Most often used to find gallstones and determine if the gallbladder is inflamed.
A special tool is used to bounce sound waves against hard objects, like stones.
Ultrasound is about 95 percent effective in finding gallstones; still, it is not very accurate in figuring out if a stone has passed out of the gallbladder into the bile duct (tube that carries bile).
A radioactive tracer is injected into a vein, taken up by the healthy liver and excreted — passed into the bile and healthy gallbladder.
This exam can help find out if the cystic duct of the gallbladder is obstructed and how well the gallbladder contracts.
Magnetic resonance imaging (MRI) scans.
Endoscopic ultrasound, or EUS (which uses a small ultrasound probe at the tip of a long, thin, flexible tube [endoscope] passed into the stomach).
Endoscopic retrograde cholangiopancreatography, or ERCP (X-ray dye injected into the bile duct through an endoscope passed through the mouth).
These tests may carry some risk. It is important to talk to your gastroenterologist about which test is best for you.
When gallstones are not causing symptoms, treatment is usually not needed. When there are symptoms suggestive of gallstone disease and tests show gallstones, the common course of action is surgery to remove the gallbladder.
This is minimally invasive surgery to remove, or take out, the gallbladder.
You can often go home from the hospital within a day and go back to normal activities within a few days after this surgery.
This surgery has become common and is now used for more than 90 percent of all gallbladder removals in the U.S.
This type of surgery cannot be used in all cases, though. It may be too hard or unsafe to take out a severely inflamed gallbladder and an open surgery may be necessary (resulting in a larger scar and slower recovery).
Bile duct injury is the most common complication of surgical removal of the gallbladder.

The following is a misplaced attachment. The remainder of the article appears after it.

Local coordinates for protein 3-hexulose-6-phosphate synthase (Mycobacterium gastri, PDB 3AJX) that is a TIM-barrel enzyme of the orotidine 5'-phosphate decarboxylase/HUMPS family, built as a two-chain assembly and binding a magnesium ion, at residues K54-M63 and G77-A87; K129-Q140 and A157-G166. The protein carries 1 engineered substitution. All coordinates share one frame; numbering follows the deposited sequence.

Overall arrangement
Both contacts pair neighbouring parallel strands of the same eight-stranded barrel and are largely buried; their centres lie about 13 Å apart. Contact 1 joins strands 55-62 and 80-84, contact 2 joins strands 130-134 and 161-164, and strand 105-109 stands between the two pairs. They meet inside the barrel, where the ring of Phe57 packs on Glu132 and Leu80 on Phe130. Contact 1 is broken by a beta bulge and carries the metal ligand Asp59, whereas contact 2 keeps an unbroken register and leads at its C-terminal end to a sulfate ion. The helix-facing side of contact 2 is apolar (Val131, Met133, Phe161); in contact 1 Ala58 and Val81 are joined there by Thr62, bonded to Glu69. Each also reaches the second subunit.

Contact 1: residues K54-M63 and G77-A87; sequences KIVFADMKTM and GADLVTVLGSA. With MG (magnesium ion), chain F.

As described in the testing section, ERCP can be used to find and remove stones in the common bile duct.
When duct stones are seen, the doctor can widen the bile duct opening and pull the stones into the intestine.
This is often done shortly before or after surgery to remove the gallbladder if a stone is suspected or found in the bile duct.
Stones may sometimes be found in the common bile duct long after the gallbladder has been removed.
Gallbladder stones can sometimes be dissolved by a chemical (ursodiol or chenodiol), which comes in pill form.
This medicine thins the bile and slowly helps stones dissolve (break apart).
Unfortunately, only small stones made from cholesterol dissolve, so the chemical’s use is only for patients with the right size and type of stones. Unfortunately, after successful dissolution, stones may return in the future in many patients.
It is thought that gallstone pain happens when a stone blocks the duct that drains the gallbladder (cystic duct).
If the stone continues to block the cystic duct for many hours, the gallbladder may become inflamed.
This condition is called acute cholecystitis and may lead to:
Infection of the gallbladder.
Hospitalization involving treatment with antibiotics, pain medications and often surgery.
More serious complications may happen when a gallstone passes out of the gallbladder duct and into the main bile duct. Stones in the common bile duct often cause:
Jaundice (when your skin and/or the whites of your eyes turn yellow).
Serious bile duct infection.